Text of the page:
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CCIE: PPP Authentication

CCIE: PPP Authentication

Personally, this is an area that I struggled with during my studies. Not quite sure why, the concept is not that difficult. Perhaps, it’s one of those “boring” subjects and I just could not get excited about it no matter how hard I tried. In real world use cases, I used PPP all the time for the PE to CE encapsulation method. The thing is at the SP, there was no need to “secure” the /30 MPLS circuits so, LCP was not necessary. Now for ADSL customers, that was a totally different story. LCP and NCP were both used. Fact is, PPP is still widely deployed and I don’t see it going away anytime soon so, we better understand it.

#1 Recommendation: ALWAYS think of PPP authentication as a client (response) and server (authenticator/challenge) relationship.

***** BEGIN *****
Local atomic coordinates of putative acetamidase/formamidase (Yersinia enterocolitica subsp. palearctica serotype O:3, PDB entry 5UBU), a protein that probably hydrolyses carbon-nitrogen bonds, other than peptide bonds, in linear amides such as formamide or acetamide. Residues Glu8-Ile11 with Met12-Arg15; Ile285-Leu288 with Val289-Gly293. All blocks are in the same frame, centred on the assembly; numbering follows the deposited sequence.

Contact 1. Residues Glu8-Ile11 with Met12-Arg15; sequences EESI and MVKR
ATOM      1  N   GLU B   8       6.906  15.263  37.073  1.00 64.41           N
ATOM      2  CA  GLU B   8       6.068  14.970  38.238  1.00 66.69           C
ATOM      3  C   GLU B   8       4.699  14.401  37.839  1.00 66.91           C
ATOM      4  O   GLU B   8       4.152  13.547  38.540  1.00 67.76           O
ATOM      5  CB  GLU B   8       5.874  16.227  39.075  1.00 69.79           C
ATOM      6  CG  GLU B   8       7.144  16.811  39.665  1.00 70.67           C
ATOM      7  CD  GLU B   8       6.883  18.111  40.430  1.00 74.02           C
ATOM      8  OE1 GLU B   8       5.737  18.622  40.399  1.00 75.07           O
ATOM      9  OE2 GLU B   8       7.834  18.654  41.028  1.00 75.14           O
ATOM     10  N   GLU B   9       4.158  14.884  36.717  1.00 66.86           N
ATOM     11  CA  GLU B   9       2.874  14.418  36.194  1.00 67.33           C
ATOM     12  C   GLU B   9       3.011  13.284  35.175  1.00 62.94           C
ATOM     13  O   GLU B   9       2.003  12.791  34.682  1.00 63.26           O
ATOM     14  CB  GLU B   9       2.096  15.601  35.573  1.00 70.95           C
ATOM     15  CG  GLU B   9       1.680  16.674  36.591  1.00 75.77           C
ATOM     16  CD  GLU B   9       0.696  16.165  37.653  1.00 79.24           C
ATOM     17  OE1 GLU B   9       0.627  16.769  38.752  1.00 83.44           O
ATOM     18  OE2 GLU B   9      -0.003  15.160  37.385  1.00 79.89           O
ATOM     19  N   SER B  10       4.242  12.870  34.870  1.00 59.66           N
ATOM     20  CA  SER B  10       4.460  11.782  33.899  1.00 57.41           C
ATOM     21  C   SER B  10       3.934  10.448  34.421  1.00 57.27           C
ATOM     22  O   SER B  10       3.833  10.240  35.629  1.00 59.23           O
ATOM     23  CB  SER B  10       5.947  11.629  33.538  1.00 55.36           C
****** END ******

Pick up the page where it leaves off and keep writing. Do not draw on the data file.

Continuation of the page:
The authentication does not have to be bi-directional (although it could be).

So, the PAP/CHAP SERVER would require authentication and the PAP/CHAP CLIENT must respond.

Example 1 (PAP): 

R1: SERVER
username R2PAP password CISCO

interface serial 0/1/0
encap ppp
ppp authentication pap (P1) chap (P2)
try Protocol1 first and if unsuccessful try P2

R2: CLIENT
int ser 0/1/0
encap ppp
ppp pap sent-username R2PAP password CISCO 

Example 2 (CHAP):

R1: SERVER
username R2 password CISCO

interface serial 0/1/0
encap ppp
ppp authentication pap (P1) chap (P2)
try Protocol1 first and if unsuccessful try P2

R2: CLIENT
username R1 password CISCO
int ser 0/1/0
encap ppp